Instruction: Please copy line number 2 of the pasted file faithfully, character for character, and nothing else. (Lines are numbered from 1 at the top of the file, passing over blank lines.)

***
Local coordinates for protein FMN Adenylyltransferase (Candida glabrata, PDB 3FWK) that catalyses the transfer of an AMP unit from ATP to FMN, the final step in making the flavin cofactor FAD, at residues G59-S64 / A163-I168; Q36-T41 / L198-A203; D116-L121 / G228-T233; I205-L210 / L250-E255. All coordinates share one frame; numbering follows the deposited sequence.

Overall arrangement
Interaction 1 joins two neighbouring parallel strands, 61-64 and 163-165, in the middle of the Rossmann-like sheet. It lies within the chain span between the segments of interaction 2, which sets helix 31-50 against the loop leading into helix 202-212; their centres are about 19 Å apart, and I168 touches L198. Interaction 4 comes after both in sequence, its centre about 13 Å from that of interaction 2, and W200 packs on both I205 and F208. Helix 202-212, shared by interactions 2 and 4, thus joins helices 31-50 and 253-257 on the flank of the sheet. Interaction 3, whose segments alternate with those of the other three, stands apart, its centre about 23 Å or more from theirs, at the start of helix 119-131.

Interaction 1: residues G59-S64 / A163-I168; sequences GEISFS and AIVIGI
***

Overall arrangement